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Behind the spinning hourglass

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Information about Behind the spinning hourglass
News-Reports

Published on October 3, 2007

Author: Alfanso

Source: authorstream.com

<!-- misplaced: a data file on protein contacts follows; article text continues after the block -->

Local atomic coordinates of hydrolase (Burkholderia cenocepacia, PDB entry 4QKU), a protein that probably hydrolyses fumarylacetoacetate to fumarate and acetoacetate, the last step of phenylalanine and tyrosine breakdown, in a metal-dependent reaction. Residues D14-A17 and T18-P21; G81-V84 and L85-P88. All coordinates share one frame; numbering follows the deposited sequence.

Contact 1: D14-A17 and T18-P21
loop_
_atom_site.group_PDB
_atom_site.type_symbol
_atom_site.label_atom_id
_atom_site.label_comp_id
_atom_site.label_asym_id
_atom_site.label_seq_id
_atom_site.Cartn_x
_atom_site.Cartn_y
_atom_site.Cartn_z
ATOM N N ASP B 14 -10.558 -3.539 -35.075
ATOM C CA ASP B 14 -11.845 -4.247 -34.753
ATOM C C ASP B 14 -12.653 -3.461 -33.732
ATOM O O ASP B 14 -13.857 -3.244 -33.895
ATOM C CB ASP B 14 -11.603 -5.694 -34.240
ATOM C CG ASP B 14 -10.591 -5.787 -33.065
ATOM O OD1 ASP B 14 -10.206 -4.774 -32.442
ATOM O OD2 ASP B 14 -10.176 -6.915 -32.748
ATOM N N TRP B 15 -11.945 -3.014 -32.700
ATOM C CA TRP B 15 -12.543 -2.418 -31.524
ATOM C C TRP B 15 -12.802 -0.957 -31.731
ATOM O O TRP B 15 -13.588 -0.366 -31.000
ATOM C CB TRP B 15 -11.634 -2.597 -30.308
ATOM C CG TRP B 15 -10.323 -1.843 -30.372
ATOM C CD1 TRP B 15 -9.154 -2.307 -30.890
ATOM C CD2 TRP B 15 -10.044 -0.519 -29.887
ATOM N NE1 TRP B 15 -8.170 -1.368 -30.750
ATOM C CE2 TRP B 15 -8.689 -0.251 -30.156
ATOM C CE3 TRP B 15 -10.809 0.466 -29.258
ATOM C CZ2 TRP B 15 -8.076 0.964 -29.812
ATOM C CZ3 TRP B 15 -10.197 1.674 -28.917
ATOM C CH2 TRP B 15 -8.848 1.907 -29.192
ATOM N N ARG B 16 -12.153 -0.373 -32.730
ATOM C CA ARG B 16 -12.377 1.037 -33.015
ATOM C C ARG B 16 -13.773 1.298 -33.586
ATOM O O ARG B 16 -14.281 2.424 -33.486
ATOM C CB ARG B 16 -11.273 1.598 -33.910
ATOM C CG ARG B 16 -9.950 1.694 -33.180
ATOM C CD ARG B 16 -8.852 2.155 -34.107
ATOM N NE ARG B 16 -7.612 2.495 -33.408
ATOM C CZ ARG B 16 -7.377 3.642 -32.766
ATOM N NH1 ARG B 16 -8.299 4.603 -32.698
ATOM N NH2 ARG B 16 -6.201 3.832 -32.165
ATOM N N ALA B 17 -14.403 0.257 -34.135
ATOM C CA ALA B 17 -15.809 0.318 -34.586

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Behind the spinning hourglass: The deepest, darkest secrets of your PC's Internet applications:  Behind the spinning hourglass: The deepest, darkest secrets of your PC's Internet applications a presentation by Patrick Douglas Crispen Notes for presenters: Tools used to create this presentation:  Notes for presenters: Tools used to create this presentation This presentation was created using Microsoft PowerPoint 2002 on both Windows 2000 Professional and Windows XP Professional. All screen movies in this presentation were created using TechSmith’s Camtasia Studio (available for US$299 retail/US$149 education at techsmith.com). The movies were exported as animated GIFs in Camtasia Studio and then edited in Macromedia Fireworks MX 2004 (available for US$299 retail/US$99 education at Macromedia.com). The edited animated GIFs were imported using PowerPoint’s Insert > Picture > From File… command. Most of the screen captures in this presentation were created using either the Print Screen or Alt + Print Screen commands in Windows 2000 and/or XP. The few screen captures that needed editing (like the James Hatfield cartoon) were edited in Macromedia Fireworks MX 2004. Notes for presenters: Hints about animated GIFs in PPT:  Notes for presenters: Hints about animated GIFs in PPT The latest version of PowerPoint—PowerPoint 2003—only plays looping animated GIFs.  In non-looping animated GIFs, PowerPoint 2003 only displays the first frame.  [PowerPoint 2003 hasn't deployed wide yet, but when it does this could become a HUGE problem for faculty and tech staff.] Solution: In a graphics program like Macromedia Fireworks, change all of your non-looping animated GIFs so that they loop at least once, but change the timing of the last frame so that it is so long it never gets back to frame 1. [In this presentation, I set the last frame of each animated GIF to 99.99 seconds (9999/100)] PowerPoint 2002 (a.k.a. PowerPoint XP) and PowerPoint 2003 sometimes ignore the timing of the first frame of your animated GIFs.  Solution: If you are going to delay the start of an animated GIF in PowerPoint by setting the timing inside the GIF itself, in your graphics program duplicate frame 1, set the timing of (original) frame 1 to 1/100ths of a second, and set the timing of the second frame (the duplicate of frame 1) to the desired delay. [In this presentation, I set the delay on frame two to five seconds (500/100)] Notes for presenters: About the audience:  Notes for presenters: About the audience This presentation talks about the most popular PC-based Internet clients used in America’s classrooms: Microsoft Internet Explorer, AOL Instant Messenger, Real Networks’ RealOne Player, Adobe Acrobat, etc. I recognize that the term “most popular” does not necessarily mean “best.” Many of the most popular classroom Internet clients have significant flaws, flaws that are fixed in other, alternative Internet clients. HOWEVER, since most American educators don’t have the time or, in many cases, the administrative permissions to download, install, and configure a new web browser, IM client, or streaming audio player, this presentation shows educators how to overcome the limitations inherent in many of the most popular Internet programs found in America’s classrooms. That I have omitted your favorite Internet client from this presentation is not a sign that I don’t value you as a human being. I am perfectly aware that smart, beautiful people like you long ago abandoned IE, AIM, RealOne and their ilk. The majority of educators still use these programs in their classrooms, however, and that’s the audience for which this presentation is intended. Our goals::  Our goals: Discover some really cool Internet Explorer shortcuts. Find out how to easily organize your Internet Explorer favorites list Play around with Internet Explorer’s hidden links bar. Find out what Bookmarklets are and how to use them. Learn how to make emergency backups of your favorites list and even convert that list into a simple web page. Our goals::  Our goals: See how to configure AIM to do what you want it to do. Learn about a tool that lets you send IMs to pretty much everyone, regardless of what IM client they’re using. Discover why (and how) you should update your version of Java. Find out why (and how) you should disable the Windows Messenger Service. Learn two ways to “steal” text from Acrobat. Do all of this in ENGLISH! Some really cool Internet Explorer shortcuts:  Some really cool Internet Explorer shortcuts Image source: http://www.deviantart.com/view/3084513 Baby got back!:  Baby got back! Want to go back to the page you were just looking at in Internet Explorer? Just press the backspace key. Image source: http://tinyurl.com/23ec9 Page down/up:  Page down/up To scroll down a really long web page in Internet Explorer, just press the spacebar. To scroll up, press the shift key and the spacebar. Image source: http://www.ed.psu.edu/etc/images/keyboard.jpg Minimize and maximize:  Minimize and maximize To toggle between Internet Explorer’s minimized and maximized (full-screen) views, just double-click on IE’s title bar. Supersize:  Supersize Pressing the F11 key in Internet Explorer puts you into something called “kiosk mode” that’s like the maximized view on steroids. It hides (most of) the toolbars and expands the web page so that it fills the entire screen. You can hide the top toolbar by right-clicking on it and choosing Auto-hide. To exit kiosk mode, just press F11 again. Uh-oh, here comes my spouse!:  Uh-oh, here comes my spouse! Let’s pretend you’re visiting a web site you ought not to be visiting and someone walks in on you. What should you do? Alt + F4 (or Ctrl + W) closes the topmost open window on your screen. This is a great way to kill pop-ups too! Be careful! If you hit Alt + F4 too many times, you’ll close everything—including Windows! The mother-in-law key:  The mother-in-law key If you have a BUNCH of open windows and want to minimize all of them at once, press and hold the Windows key and the letter M. The Windows key is that key with the flag on it to the left of your spacebar. Like Alt + F4, Win + M is actually a Windows shortcut so it works everywhere in Windows regardless of what programs you have open. Once your mother-in-law leaves, you can maximize all those windows again by pressing Windows + Shift + M. Auto-prefix and -suffix:  Auto-prefix and -suffix To open a company’s homepage in Internet Explorer 5 or later, you don’t actually have to key in that company’s complete web address. Instead, just type the company’s name (like google or microsoft or GM) in IE’s address bar and then press the Ctrl and Enter keys. There’s no place like home:  There’s no place like home Your home page is the first page you see when you launch Internet Explorer. Your home page can be any web page you want and you can change it at any time. Just go to Tools > Internet Options and key in a new URL in the Home page box. You knew this already, right? Change your homepage:  Change your homepage Well, there’s an even quicker way to change your home page: Go to the page you want to be your new home page. Click and hold your left mouse button on the small, blue Internet Explorer icon in IE’s address bar. Drag that icon to your home button and let go. IE will ask you if you’d like to set that page as your home page. Sweet, sweet nothings:  Sweet, sweet nothings So, what’s my IE home page? A blank screen! Why? When I launch IE, I usually have a destination in mind and don’t appreciate being linkjacked by another site. If your homepage isn’t blank (and you haven’t tweaked your settings in Tools > Internet Options > Connections), every time you launch IE it will try to connect to the Internet and download your home page. There is something Zen-like about a blank home page. How can you make your homepage blank? Just change it to about:blank The power of the shortcut icon:  The power of the shortcut icon That little IE shortcut icon we talked about a couple of slides ago is like a favorite on steroids. Drag the shortcut icon down to the body of the page to reload that page. Drag and drop the shortcut icon into another program like Word or PowerPoint to copy and paste the URL. Drag the icon to your desktop to make a shortcut to that particular page. Favorites:  Favorites What normal people call “bookmarks,” Internet Explorer calls “favorites.” You might want to remember this—we’re going to be talking about favorites a LOT today. Remember: favorites=bookmarks (and favorites list=bookmarks list) Here are four (of many) ways to make a favorite: Favorites > Add to Favorites Right-click on a hyperlink and choose Add to Favorites... Ctrl + D Drag the shortcut icon to the favorites list and drop it somewhere inside of the list. Organize your Internet Explorer favorites list:  Organize your Internet Explorer favorites list Is this a list or a book by Gibbon?:  Is this a list or a book by Gibbon? Tell the truth: Is your Internet Explorer favorites list neat and organized… or is it an absolutely unorganized mess taking up column after column on your screen? Don’t feel too bad. Most favorites lists resemble Russian novels. The problem is that no one has ever bothered to show us how (or why) to clean up and organize our favorites lists. Editing your favorites list:  Editing your favorites list Microsoft hasn’t helped matters much. Most everyone knows that you can (kind of) clean up your favorites list by going to Favorites > Organize Favorites… Organize Favorites:  Organize Favorites This opens the Organize Favorites window where you can: Create subfolders. Rename favorites. Move a favorite into a subfolder. Delete a favorite. Organize Favorites? ICK!:  Organize Favorites? ICK! I’m not a big fan of the Organize Favorites window. It’s too slow. Its default size is WAY too small. You can only work with one favorite at a time (so, if you have a mess of favorites to organize, using the Organize Favorites window will take just short of forever). Fortunately, there’s a better, simpler, faster, and more powerful way to organize your favorites. Windows to the rescue!:  Windows to the rescue! Your favorites list is actually a (somewhat) hidden folder on your computer. All of your favorites are just text files inside of that hidden folder. In Windows 95, 98, 98SE, and ME, you can find your favorites folder in C:\Windows\Favorites In Windows 2000 and XP, your Favorites folder is kind of buried. Look for it in C:\Documents and Settings\loginname\Favorites (replacing loginname with your Windows user name). Finding your Favorites folder:  Finding your Favorites folder For example, on the Windows XP computer I used to create this PowerPoint Presentation, my loginname is “Administrator”. So my favorites list is in C:\Documents and Settings\Administrator\Favorites Organizing your Favorites folder:  Organizing your Favorites folder Your Favorites folder works just like any other folder in Windows. If you know simple Windows file management—how to rename files, create folders, drag and drop files into folders—you’re good to go! Renaming a favorite:  Renaming a favorite To rename a favorite, single-click on it with your left mouse button and then press the F2 key. Key in the new name and then press enter. You can also right-click on a particular favorite and choose rename. Creating a subfolder:  Creating a subfolder To create a new subfolder, right-click and choose New > Folder. Key in the folder’s name and then press enter. That’s it! Moving favorites into subfolders:  Moving favorites into subfolders To move a favorite into a subfolder: Click and hold your left mouse button on the favorite. Drag the favorite so that it is on top of the folder into which you’d like to put it. Let go of your mouse button. Why organize?:  Why organize? By organizing your favorites into subfolders—and even sub-subfolders—you make your favorites list a LOT easier to navigate. For example, on my work computer, I have well over 200 favorites in my favorites list. [Don’t tell my boss!] Here’s what my C:\Documents and Settings\Administrator\Favorites folder looks like Notice the subfolders and even the sub-subfolders And here’s what my favorites list looks like in Internet Explorer::  And here’s what my favorites list looks like in Internet Explorer: Alphabetizing your favorites list:  Alphabetizing your favorites list To alphabetize your favorites list Open the list in Internet Explorer Right-click somewhere on the list Choose Sort by Name You may have to do this in each of your favorites list’s subfolders as well. Oh, and this same trick also works on your PC’s Start menu. You still with me?:  You still with me? Mmm… buttons.:  Mmm… buttons. You know how Internet Explorer has back, forward, stop, and home buttons up at the top of the screen? Did you know that built into IE is a special button bar you can use to create your own custom buttons that load particular web pages, open folders, or even launch applications like bookmarklets? Links:  Links Smushed over on the right side of your IE address bar is something called “Links.” If you are like most Internet users, you’ve never even noticed it. Trust me. It’s there. And it’s going to change the way you use Internet Explorer. The links pull-down list:  The links pull-down list Click on the >> to the right of the word “Links” and a drop-down menu of web sites appears. That’s cool, I guess. But if you change just one simple setting in IE, the links bar becomes MUCH more useful. Unlock the toolbars:  Unlock the toolbars Go to View > Toolbars and select “Lock the Toolbars.” Oddly enough, this unlocks the toolbars… which is exactly what we want to do. If everything works according to plan, the next time you go to View > Toolbars you’ll notice there is no longer a checkbox next to “Lock the Toolbars.” Moving the links bar:  Moving the links bar Click and hold your left mouse button on the word “Links,” drag down, and then let go of your mouse button. This changes the Links from a pull-down list to a horizontal bar. And this is where the real fun begins. Favorites v. links:  Favorites v. links If you’re like most people, your favorites list contains three types of sites: Sites like your webmail account and your favorite online news site that you visit at least once a day. Sites like your bank or favorite magazine site that you visit once a week or so. Sites you’ve visited once, bookmarked, and have never visited again. The last two types of sites absolutely belong on your favorites list. BUT, you’re going to be a LOT happier if you move (or copy) your daily sites from your favorites list to your links bar. Why use the links bar?:  Why use the links bar? Instead of having to hunt down your daily sites inside of your ever-growing favorites list, the links bar lets you create one-click buttons for those sites at the top of your Internet Explorer window. For example, you’ve already seen what my favorites list looks like. Here’s what my links bar looks like: My links bar in action:  My links bar in action Customizing the links bar:  Customizing the links bar To add a favorite to your links bar Drag the web page's icon from the Address bar directly to the links bar. Drag any link from a web page, your Favorites bar, or your desktop onto the links bar. To remove a shortcut from your links bar, right-click on the shortcut and choose Delete. To rearrange shortcuts on your links bar, just drag the shortcut to a new place on your links bar. And, don’t forget, your links folder is located inside of your Favorites folder, so you can edit it there too. Enhance IE with bookmarklets!:  Enhance IE with bookmarklets! What are bookmarklets:  What are bookmarklets You already know that favorites (or “bookmarks”) save the addresses of your favorite web sites so that you don’t have to retype the addresses. Favorites are great, but they don’t really do much more than mark a place on the Internet that you would like to revisit. What are bookmarklets?:  What are bookmarklets? Imagine if there was a way to make a favorite that is more than just a placeholder, one that could Tell you when a web page was last updated. Let you highlight some text on a page and then automatically email that text to your friends and colleagues. Search Google or Yahoo or Roget’s Thesaurus or hundreds of other resources without even having to visit those sites. bookmarklets.com:  bookmarklets.com You can do all that and more with something called “bookmarklets.” Bookmarklets are tiny little JavaScript applications that Netscape and Internet Explorer treat like bookmarks or favorites. Instead of taking you to a web page, however, bookmarklets actually do things. Lemony fresh!:  Lemony fresh! For example, to add a bookmarklet that shows you the time and date a page was last updated Go to bookmarklets.com Browse to the “page freshness” bookmarklet Add it to your favorites list (ignore the warning—bookmarklets are quite safe) Open your favorites list and click on the page freshness link. That’s it. Here’s what that whole process looks like in semi-real/PowerPoint time: Adding a bookmarklet:  Adding a bookmarklet More fun:  More fun We’ve only just scratched the surface of what you can do with bookmarklets. Hop on over to bookmarklets.com and take a look at all of the free bookmarklets that are available. There’s even a free tool that lets you create your own personalized bookmarklets. Backup (and, if you want, export) your favorites list:  Backup (and, if you want, export) your favorites list Backing up your favorites list:  Backing up your favorites list Once you’ve got your favorites list (and links bar) organized, it’s a good idea to make a weekly backup copy of it just in case your computer accidentally blows up. Fortunately, backing up your favorites list couldn’t be simpler. Backing up your favorites list:  Backing up your favorites list Just copy your entire Favorites folder to a CD-ROM, DVD-ROM, or Zip disk. In Win9X, backup your C:\Windows\Favorites folder. In Win2K/XP, backup your C:\Documents and Settings\loginname\Favorites folder. That’s all there is to it!:  That’s all there is to it! Sharing your favorites list:  Sharing your favorites list Remember how your favorites list is really nothing more than a hidden folder on your computer? How can you share your (newly organized) favorites list with your friends? You could let your friends use your computer, but that isn’t practical. You could zip up your favorites folder and email it to your friends as an attachment. Better still, you can convert your favorites list into a single web page that you can post online or attach to an email. Here’s how: Exporting your favorites list:  Exporting your favorites list In Internet Explorer, go to File > Import and Export… Import/Export Wizard:  Import/Export Wizard This opens Internet Explorer’s little-known Import/Export Wizard. Just follow the on-screen prompts and export your favorites list. So, what happened?:  So, what happened? Internet Explorer converts your entire favorites folder and its content into a single HTML file (a.k.a., “web page”). You can Double-click on the file and view it in IE. Post it to your web site. Email it to your friends. And your original favorites list remains unmolested. Tame AIM!:  Tame AIM! What is instant messaging?:  What is instant messaging? Instant messaging (sometimes called “IM,” “IMing,” or “messenging” [sic]) is the ability to Easily see whether a chosen friend or co-worker is connected to the Internet and, if they are, Exchange text messages with them. Instant messaging differs from ordinary e-mail in that the messages are delivered immediately, making dialog much easier. You like me! You really like me!:  You like me! You really like me! Millions of people send instant messages (or “IMs”) to their friends every day. Why is IM so popular? It’s free. It’s absurdly simple. AOL Instant Messenger:  AOL Instant Messenger There are a gazillion different IM programs out there. The 800 pound gorilla is AOL’s free AOL Instant Messenger (or “AIM”). Just go to aim.com, create a free AIM account, and download the free AIM software (or use the AIM Express web interface). AIM’s installation aftermath:  AIM’s installation aftermath Unfortunately, when you install AIM, it does some pretty uncool things: It tries to make netscape.com your homepage. It adds an AOL Broadband link at the top of your Start menu, to your desktop, and to both your IE links bar and favorites list. Finally, it configures itself so that AIM automatically launches every time your start windows. Nuke those AOL Broadband links, make sure your homepage hasn’t been changed, and then… Configure AIM:  Configure AIM In the bottom right corner of your AIM window is a preferences button. Look for the yellow wrench. Click on it. Kill the autostart:  Kill the autostart In the Sign On/Off Category: Uncheck “Start AIM when Windows Starts.” Uncheck “Show AIM Today window at sign on.” Nuke the sounds:  Nuke the sounds If the “do-do-doot” sound of new AIM messages scares the living heck out of you, go to the IM/Chat Category and click on the Sounds button. Play a sound? Uh, NO!:  Play a sound? Uh, NO! Uncheck all three “Play a sound” checkboxes and then click on the OK button. Other AIM preferences:  Other AIM preferences You can change who can contact you in the Privacy category. You can kill the stock and news tickers in the Stock Ticker and News Ticker categories. You can change your screen font and window color in the Font category. And, of course, you can change your buddy icon in the Buddy Icons category. The IM problem:  The IM problem Even after you’ve tweaked AIM to do what you want it to do, there’s still a problem: You can only send IMs to people who use the same IM program as you. For example, AIM users can’t send IMs to people on Yahoo Messenger and vice versa. Because of this, it’s not uncommon for people to have several IM programs on their PCs. So… If you use IM a lot, check out Trillian Basic:  If you use IM a lot, check out Trillian Basic Image source: http://www.deviantart.com/view/3989318/ Trillian Basic to the rescue:  Trillian Basic to the rescue Trillian Basic is a free IM client that supports AOL Instant Messenger MSN Messenger Yahoo Messenger mIRC ICQ Launch Trillian and you can IM with all of your friends regardless of which IM client they use. How do I get Trillian Basic?:  How do I get Trillian Basic? Go to download.com and search for “trillian”. DON’T click on the “Fast Download” link which will install both Trillian AND Kontiki’s P2P software on your computer. Instead, click on the plain old “Download Now” link. How do I get Trillian Basic?:  How do I get Trillian Basic? Or, better still, go to trillian.cc There’s a professional version for US$25, but stick with the free, “basic” version for now. When you install Trillian, it will automatically import your buddies lists from all of your IM accounts. Update Your Java:  Update Your Java Image source: http://wwwjava.com/ I love coffee, I love tea…:  I love coffee, I love tea… Java is a large island in the Malay archipelago just south of Borneo. Actually, it is a platform-independent, object-oriented, compiled programming language created by Sun Microsystems. Programmers write Java programs—called “applets”—that automatically download from the web and run on your computer. Image source: http://www.mid-java.com/ http://www4.passur.com/lax.html:  http://www4.passur.com/lax.html For example, there’s a free Java applet on the web called “AirportMonitor” that lets you track all inbound and outbound flights at LAX (and a few other airports). Like most Java applets, just visit the appropriate web site and the applet automatically loads in your web browser. And this might take a while. Is Java safe?:  Is Java safe? Remember how I said that Java applets automatically download from the web and run on your computer? Does that scare you? Considering the number of viruses and Trojan horses out there, do we really want downloaded Java applets auto-executing on our computers? It depends. Playing inside the sandbox:  Playing inside the sandbox Java applets run in something called a “sandbox” (actually it’s called the “Java RunTime Environment”). The sandbox is just a special zone on your computer fenced off from your operating system and other applications. In theory, Java applets can’t get outside of the sandbox and damage your computer. In theory. Java flavors:  Java flavors The problem is that there are two major “flavors” of Java: Microsoft’s (which you already have if you have a PC) and Sun’s (which you don’t have). In Microsoft’s version of Java, the sandbox is better known as “Windows.” Okay, that’s an exaggeration. But, it is not an exaggeration to say that Window’s Java has some pretty significant security holes in the wall between the sandbox and the OS. And that’s a bad thing. A few problems with MSJVM:  A few problems with MSJVM Even worse, Microsoft’s Java Virtual Machine (the software on PCs that runs Java applets) is Buggy, Proprietary, and Not long for this world. Why update your Java?:  Why update your Java? Sun’s version is Newer, Safer, and Official. Microsoft will stop supporting their JVM version on September 30th, 2004. Microsoft recommends that, after 9/30, you lock down Microsoft Internet Explorer security zones so that the MSJVM works only with trusted sites. Here comes the Sun!:  Here comes the Sun! A better solution is to hop on over to java.com, click on the “Get It Now” button, and automatically download and install Sun’s official Java software. Here comes the Sun!:  Here comes the Sun! Sun’s free Java software is available for the PC, Mac, Linux, and (obviously) Sun Solaris. You’ll be asked to reboot once the software is installed. Then what?:  Then what? Once you upgrade to Sun’s Java do you need to uninstall Microsoft’s Java Virtual Machine? Nope! Sun’s Java changes your computer’s file associations so that Microsoft’s JVM is abandoned in place. And that’s perfectly fine. Turn off Windows Messenger:  Turn off Windows Messenger Message for you, sir!:  Message for you, sir! Windows comes with two different messenger programs: MSN Messenger, which you can use to send instant messages to your friends. Windows Messenger, which mainframe and network administrators can use to broadcast emergency text messages to all users. Bad Messenger!:  Bad Messenger! MSN Messenger, the one you use to IM with your friends, is perfectly fine. Windows Messenger, however, can be a tool of pure evil, especially on Windows XP or 2000. Windows Messenger Service can be used by unscrupulous spammers to send you an untraceable pop-up message even if your Internet Explorer is closed. Even worse, a hacker can use the Windows Messenger Service to break into your computer and do all sort of nasty things "including installing programs, viewing, changing or deleting data, or creating new accounts with full privileges." Mmm… spam!:  Mmm… spam! Did you ever get a pop-up message that looks like this thing on the right? That’s a Windows Messenger spam! What’s the solution? SHOOT THE MESSENGER! http://grc.com/stm/ shootthemessenger.htm:  http://grc.com/stm/ shootthemessenger.htm Steve Gibson has a free, 22 kilobyte file you can download that lets you enable and disable the Windows Messenger service with one click. Microsoft plans to disable the Windows Messenger Service in XP Service Pack 2. Remember::  Remember: MSN Messenger (the IM program) = GOOD. Windows Messenger (the network tool that’s been co-opted by marketeers and hackers) = BAD! Image source: http://www.campchaos.com/ And for our last trick of the day: How to “steal” text in Acrobat:  And for our last trick of the day: How to “steal” text in Acrobat PDFs and Acrobat:  PDFs and Acrobat PDF files (a.k.a., “Adobe Acrobat files”) preserve the layout and appearance of an original document and, with Adobe's free Acrobat reader, can be viewed on almost any type of computer imaginable—PCs, Macs, *nix boxes, handhelds, etc. To learn how to create your own PDF files, check out the June 5th and June 12th, 2003, Tourbus posts at http://www.tourbus.com/archive/ “Stealing” text:  “Stealing” text Adobe’s free Acrobat reader (now simply called “Adobe Reader”) has two built-in tools that you can use to cut-and-paste text from a PDF file into another document provided the author of the PDF file hasn’t disabled content copying or extraction: The snapshot tool takes a photograph of the text you highlight. The select text tool copies and pastes the text you highlight. Acrobat’s text-stealing tools:  Acrobat’s text-stealing tools How the tools work:  How the tools work Both tools work similarly: Click on a particular tool at the top of your Acrobat window (just beneath your links bar). Highlight the text you want to copy. This copies the text to your PC’s internal clipboard. Open the program into which you’d like to paste the text, and then choose Edit > Paste. Because the snapshot tool takes a picture, you won’t be able to edit the text inside of that picture. But you can edit the text you copy using the select text tool. The snapshot tool in action:  The snapshot tool in action The select text tool in action:  The select text tool in action That’s all, folks!:  That’s all, folks!